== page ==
Issue 17 Laughter Spring 2005
On 19 July 2001, a train shipping hydrochloric acid, computer paper, wood-pulp bales and other items from North Carolina to New Jersey derails in a tunnel under downtown Baltimore. Later estimated to have reached 1,500 degrees, the ensuing fire is hot enough to make the boxcars glow. A toxic cloud forces the evacuation of several city blocks. By its second day, the blaze melts a pipe containing fiber-optic lines laid along the railroad right-of-way, disrupting telecommunications traffic on a critical New York–Miami axis. Cell phones in suburban Maryland fail. The New York-based Hearst Corporation loses its email and the ability to update its web pages. Worldcom, PSINet, and Abovenet report problems. Slowdowns are seen as far away as Atlanta, Seattle, and Los Angeles, and the American embassy in Lusaka, Zambia loses all contact with Washington.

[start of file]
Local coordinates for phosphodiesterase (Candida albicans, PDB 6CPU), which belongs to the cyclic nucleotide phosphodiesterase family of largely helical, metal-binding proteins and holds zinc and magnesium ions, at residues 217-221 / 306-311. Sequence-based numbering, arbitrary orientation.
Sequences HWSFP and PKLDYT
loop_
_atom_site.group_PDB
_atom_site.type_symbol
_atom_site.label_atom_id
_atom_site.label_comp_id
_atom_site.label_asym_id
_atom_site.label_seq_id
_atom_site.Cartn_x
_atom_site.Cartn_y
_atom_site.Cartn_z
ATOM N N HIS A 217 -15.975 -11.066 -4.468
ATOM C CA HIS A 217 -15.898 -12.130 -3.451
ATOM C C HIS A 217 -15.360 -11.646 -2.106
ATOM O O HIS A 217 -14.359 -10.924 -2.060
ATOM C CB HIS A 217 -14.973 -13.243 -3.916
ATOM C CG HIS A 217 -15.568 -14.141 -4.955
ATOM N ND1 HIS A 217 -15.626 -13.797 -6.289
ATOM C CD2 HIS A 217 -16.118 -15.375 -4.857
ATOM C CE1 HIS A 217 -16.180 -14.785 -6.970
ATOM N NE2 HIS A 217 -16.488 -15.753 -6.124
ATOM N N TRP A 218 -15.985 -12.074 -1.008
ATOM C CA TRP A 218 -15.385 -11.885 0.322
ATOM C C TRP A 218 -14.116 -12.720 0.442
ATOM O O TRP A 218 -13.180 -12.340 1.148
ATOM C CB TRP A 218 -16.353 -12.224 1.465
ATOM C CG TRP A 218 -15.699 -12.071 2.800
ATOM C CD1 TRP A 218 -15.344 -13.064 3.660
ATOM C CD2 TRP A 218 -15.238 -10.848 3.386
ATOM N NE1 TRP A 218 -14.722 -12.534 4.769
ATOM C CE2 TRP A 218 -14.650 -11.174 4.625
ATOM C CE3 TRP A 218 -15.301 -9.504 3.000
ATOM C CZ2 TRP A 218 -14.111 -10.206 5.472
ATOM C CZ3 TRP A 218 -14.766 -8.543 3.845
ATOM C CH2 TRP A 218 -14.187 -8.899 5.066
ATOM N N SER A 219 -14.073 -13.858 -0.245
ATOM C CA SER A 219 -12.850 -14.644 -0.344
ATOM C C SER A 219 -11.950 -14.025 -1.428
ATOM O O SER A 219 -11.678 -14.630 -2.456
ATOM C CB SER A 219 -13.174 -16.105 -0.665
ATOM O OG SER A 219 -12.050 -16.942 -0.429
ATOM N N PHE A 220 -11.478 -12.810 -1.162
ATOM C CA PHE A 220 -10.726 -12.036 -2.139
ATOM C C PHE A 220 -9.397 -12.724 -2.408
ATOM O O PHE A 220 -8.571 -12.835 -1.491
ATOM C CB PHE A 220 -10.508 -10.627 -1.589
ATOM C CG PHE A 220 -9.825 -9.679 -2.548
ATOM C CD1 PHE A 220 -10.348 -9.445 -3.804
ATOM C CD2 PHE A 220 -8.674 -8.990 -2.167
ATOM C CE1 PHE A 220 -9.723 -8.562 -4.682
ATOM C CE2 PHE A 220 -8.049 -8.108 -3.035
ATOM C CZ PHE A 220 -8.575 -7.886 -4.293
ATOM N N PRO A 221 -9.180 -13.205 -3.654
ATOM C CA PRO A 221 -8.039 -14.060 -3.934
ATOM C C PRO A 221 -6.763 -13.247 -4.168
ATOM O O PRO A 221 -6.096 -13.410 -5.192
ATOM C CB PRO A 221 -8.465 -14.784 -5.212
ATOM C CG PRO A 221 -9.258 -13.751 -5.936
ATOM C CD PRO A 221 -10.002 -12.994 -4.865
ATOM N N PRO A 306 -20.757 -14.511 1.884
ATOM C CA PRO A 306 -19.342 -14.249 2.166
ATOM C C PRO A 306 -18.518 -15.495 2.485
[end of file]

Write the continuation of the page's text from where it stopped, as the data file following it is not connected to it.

The explosive growth and diversification of telecommunications in the last three decades have transformed how we exchange information. With old divisions undone, email, telephone, video, sound, and computer data are reduced to their constituent bits and flow over the same networks. Both anarchistic hackers and new-economy boosters proclaim the Internet to be a new kind of space, an electronic parallel universe removed from the physical world. It is tempting, when our telecommunication systems function properly, to get caught up in the rhetoric of libertarians like George Gilder and Alvin Toffler, who praise cyberspace as a leveler of hierarchies and a natural poison to bureaucracies, or to listen to post-Communist radicals as they declare social, digital, and economic frameworks obsolete, and profess their faith in Deleuzean “rhizomatic” networks—multidirectional, highly interconnected meshworks like those created by the roots of plants. It is easy, on a normal day, to believe that the Net exists only as an ether, devoid of corporeal substance. But this vision is at odds with the reality of 19 July 2001. When the physical world intrudes, we confront the fact that modern telecommunications systems are far from rhizomatic, and act instead as centralized products of a long historical evolution. The utopian vision of a network without hierarchies is an illusion—an attractive theory that has never been implemented except as ideology.